Flat Subduction

Plate tectonics, a theory which revolutionized our understanding of the earth. The theory however, failed to fully explain the formation of the Rocky Mountains, until the "flat subduction" model was developed. Dickinson and snyder (1978) propsed that shallow-slab subduction could have transmitted tectonic stresses into the foreland and cause the Laramide-style block uplifts. Bird (1988) suggested that shear traction of the shallowly subducting plate stripped away the mantle lithosphere beneath the North American crust and transmitted shear stress capable of causing the foreland uplifts.

The first image here is a sketch of an oceanic plate subducting beneath a continental plate at a collisional plate boundary. The oceanic plate typically sinks at a fairly high angle (somewhat exaggerated here). A volcanic arc grows above the subducting plate. The second shows the plate tectonic setting during the growth of the Laramide orogeny. The angle of the subducting plate is significantly flatter, moving the focus of melting and mountain building muchy farther inland than is normally expected. (Source: USGS)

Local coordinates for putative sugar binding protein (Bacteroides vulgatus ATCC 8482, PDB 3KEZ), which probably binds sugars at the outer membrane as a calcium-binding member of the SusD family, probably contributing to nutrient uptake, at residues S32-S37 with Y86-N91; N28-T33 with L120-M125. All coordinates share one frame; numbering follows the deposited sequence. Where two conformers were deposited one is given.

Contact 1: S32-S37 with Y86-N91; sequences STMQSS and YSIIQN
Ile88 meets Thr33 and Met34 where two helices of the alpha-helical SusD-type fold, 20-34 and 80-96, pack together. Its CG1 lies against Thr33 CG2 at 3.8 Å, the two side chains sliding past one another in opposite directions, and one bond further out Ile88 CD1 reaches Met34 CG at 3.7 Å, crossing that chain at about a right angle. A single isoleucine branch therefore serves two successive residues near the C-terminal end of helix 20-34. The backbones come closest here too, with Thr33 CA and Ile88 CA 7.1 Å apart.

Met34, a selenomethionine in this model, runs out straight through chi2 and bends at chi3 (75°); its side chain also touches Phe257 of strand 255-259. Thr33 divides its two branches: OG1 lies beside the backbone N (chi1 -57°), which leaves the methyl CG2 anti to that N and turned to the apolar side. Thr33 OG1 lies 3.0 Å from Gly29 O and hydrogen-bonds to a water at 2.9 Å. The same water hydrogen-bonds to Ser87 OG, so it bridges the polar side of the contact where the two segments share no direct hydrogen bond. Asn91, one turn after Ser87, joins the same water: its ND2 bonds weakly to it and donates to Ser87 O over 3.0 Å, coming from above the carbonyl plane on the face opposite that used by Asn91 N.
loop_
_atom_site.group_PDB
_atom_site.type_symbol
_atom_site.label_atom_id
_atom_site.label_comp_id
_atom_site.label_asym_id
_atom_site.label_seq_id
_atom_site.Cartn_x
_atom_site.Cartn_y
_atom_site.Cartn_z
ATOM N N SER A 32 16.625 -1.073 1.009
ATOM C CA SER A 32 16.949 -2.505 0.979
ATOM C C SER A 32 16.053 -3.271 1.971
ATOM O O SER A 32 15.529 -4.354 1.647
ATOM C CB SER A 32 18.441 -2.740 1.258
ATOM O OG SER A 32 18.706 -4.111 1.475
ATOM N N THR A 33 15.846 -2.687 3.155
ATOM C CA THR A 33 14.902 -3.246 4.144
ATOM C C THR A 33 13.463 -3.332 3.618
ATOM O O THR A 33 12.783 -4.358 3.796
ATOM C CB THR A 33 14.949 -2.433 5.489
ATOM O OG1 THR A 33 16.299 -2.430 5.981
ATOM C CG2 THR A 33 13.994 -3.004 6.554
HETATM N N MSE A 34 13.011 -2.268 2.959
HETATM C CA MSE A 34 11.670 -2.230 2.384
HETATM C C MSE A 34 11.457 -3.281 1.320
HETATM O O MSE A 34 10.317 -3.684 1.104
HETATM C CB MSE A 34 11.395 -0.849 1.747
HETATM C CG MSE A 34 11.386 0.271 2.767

Click on either image to see an animation of the subducting plate shifting from steep to shallow.

Diagram of the subduction regime (Livaccari 1993).

Source: Bird 1984.

After the formation of the Rocky Mountains, the flattened Farallon slab began to detach from the North American lithosphere, and sink back into the mantle. This detachment began at the edges of the slab and propagated until the whole slab began to fall away. Thus the reverse migration of the magmatic arc formation seen in the northern and southern United States began about 60-50 Ma and spread to the central United States by 40-30 Ma, causing the cessation of volcanic activity in the Rocky Mountains, and reactivation of activity in the west. This also changed the stress regime of the region, ultimately leading to extension in the Basin and Range area, and uplift of the Colorado Plateau and the Rockies.

Source: Bird 1988.

Source: Bird 1998. Click to enlarge.

On to Tectonics: Uplift History